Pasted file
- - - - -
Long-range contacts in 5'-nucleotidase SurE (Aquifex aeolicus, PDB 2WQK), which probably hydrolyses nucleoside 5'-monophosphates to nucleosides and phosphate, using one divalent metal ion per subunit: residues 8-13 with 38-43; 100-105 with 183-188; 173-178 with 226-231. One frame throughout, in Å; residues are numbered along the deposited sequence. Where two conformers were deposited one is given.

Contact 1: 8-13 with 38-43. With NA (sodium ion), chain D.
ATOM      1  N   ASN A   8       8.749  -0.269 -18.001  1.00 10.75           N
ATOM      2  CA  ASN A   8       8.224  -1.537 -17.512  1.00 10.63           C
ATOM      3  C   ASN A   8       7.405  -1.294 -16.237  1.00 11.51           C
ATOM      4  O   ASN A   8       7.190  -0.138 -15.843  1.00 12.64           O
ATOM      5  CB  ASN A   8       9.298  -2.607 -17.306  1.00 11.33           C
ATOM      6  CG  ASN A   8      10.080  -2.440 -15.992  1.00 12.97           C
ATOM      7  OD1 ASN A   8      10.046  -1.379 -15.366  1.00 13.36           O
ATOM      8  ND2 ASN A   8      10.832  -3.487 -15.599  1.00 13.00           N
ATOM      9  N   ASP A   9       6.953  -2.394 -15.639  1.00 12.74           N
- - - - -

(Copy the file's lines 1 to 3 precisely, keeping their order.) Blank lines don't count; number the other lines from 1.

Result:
Long-range contacts in 5'-nucleotidase SurE (Aquifex aeolicus, PDB 2WQK), which probably hydrolyses nucleoside 5'-monophosphates to nucleosides and phosphate, using one divalent metal ion per subunit: residues 8-13 with 38-43; 100-105 with 183-188; 173-178 with 226-231. One frame throughout, in Å; residues are numbered along the deposited sequence. Where two conformers were deposited one is given.

Contact 1: 8-13 with 38-43. With NA (sodium ion), chain D.
ATOM      1  N   ASN A   8       8.749  -0.269 -18.001  1.00 10.75           N